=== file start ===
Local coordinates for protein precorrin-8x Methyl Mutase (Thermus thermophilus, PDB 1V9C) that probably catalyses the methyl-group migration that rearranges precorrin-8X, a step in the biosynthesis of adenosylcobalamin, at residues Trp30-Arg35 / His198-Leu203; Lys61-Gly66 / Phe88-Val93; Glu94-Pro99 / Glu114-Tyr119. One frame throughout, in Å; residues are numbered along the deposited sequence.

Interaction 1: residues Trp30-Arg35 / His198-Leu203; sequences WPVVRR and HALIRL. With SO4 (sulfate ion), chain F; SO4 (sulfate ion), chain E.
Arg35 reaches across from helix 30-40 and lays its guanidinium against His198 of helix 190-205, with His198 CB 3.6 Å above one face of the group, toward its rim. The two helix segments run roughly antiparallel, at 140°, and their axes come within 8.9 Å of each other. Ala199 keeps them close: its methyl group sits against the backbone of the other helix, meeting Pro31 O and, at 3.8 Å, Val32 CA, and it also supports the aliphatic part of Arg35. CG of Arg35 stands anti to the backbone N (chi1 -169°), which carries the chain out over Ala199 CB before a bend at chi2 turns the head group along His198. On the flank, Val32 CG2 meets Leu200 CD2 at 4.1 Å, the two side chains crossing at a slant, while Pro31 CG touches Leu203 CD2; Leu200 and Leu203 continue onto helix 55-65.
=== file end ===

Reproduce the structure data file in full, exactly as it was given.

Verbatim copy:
Local coordinates for protein precorrin-8x Methyl Mutase (Thermus thermophilus, PDB 1V9C) that probably catalyses the methyl-group migration that rearranges precorrin-8X, a step in the biosynthesis of adenosylcobalamin, at residues Trp30-Arg35 / His198-Leu203; Lys61-Gly66 / Phe88-Val93; Glu94-Pro99 / Glu114-Tyr119. One frame throughout, in Å; residues are numbered along the deposited sequence.

Interaction 1: residues Trp30-Arg35 / His198-Leu203; sequences WPVVRR and HALIRL. With SO4 (sulfate ion), chain F; SO4 (sulfate ion), chain E.
Arg35 reaches across from helix 30-40 and lays its guanidinium against His198 of helix 190-205, with His198 CB 3.6 Å above one face of the group, toward its rim. The two helix segments run roughly antiparallel, at 140°, and their axes come within 8.9 Å of each other. Ala199 keeps them close: its methyl group sits against the backbone of the other helix, meeting Pro31 O and, at 3.8 Å, Val32 CA, and it also supports the aliphatic part of Arg35. CG of Arg35 stands anti to the backbone N (chi1 -169°), which carries the chain out over Ala199 CB before a bend at chi2 turns the head group along His198. On the flank, Val32 CG2 meets Leu200 CD2 at 4.1 Å, the two side chains crossing at a slant, while Pro31 CG touches Leu203 CD2; Leu200 and Leu203 continue onto helix 55-65.